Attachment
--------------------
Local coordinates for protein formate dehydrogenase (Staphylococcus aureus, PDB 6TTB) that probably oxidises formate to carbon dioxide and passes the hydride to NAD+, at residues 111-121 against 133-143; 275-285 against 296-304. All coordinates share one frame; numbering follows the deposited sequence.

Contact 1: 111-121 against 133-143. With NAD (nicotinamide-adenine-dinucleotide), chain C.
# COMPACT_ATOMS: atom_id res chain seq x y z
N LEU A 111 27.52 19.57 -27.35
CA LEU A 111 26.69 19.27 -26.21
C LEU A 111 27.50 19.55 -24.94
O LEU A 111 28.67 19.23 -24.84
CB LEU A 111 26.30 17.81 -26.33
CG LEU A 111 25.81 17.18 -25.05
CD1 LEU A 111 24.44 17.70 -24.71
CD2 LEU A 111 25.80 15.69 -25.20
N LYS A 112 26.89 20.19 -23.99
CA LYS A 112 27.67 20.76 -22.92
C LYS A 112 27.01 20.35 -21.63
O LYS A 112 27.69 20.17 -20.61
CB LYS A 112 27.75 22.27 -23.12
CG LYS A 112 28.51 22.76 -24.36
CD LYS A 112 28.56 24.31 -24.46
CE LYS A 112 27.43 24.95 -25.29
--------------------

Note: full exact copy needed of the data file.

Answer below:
Local coordinates for protein formate dehydrogenase (Staphylococcus aureus, PDB 6TTB) that probably oxidises formate to carbon dioxide and passes the hydride to NAD+, at residues 111-121 against 133-143; 275-285 against 296-304. All coordinates share one frame; numbering follows the deposited sequence.

Contact 1: 111-121 against 133-143. With NAD (nicotinamide-adenine-dinucleotide), chain C.
# COMPACT_ATOMS: atom_id res chain seq x y z
N LEU A 111 27.52 19.57 -27.35
CA LEU A 111 26.69 19.27 -26.21
C LEU A 111 27.50 19.55 -24.94
O LEU A 111 28.67 19.23 -24.84
CB LEU A 111 26.30 17.81 -26.33
CG LEU A 111 25.81 17.18 -25.05
CD1 LEU A 111 24.44 17.70 -24.71
CD2 LEU A 111 25.80 15.69 -25.20
N LYS A 112 26.89 20.19 -23.99
CA LYS A 112 27.67 20.76 -22.92
C LYS A 112 27.01 20.35 -21.63
O LYS A 112 27.69 20.17 -20.61
CB LYS A 112 27.75 22.27 -23.12
CG LYS A 112 28.51 22.76 -24.36
CD LYS A 112 28.56 24.31 -24.46
CE LYS A 112 27.43 24.95 -25.29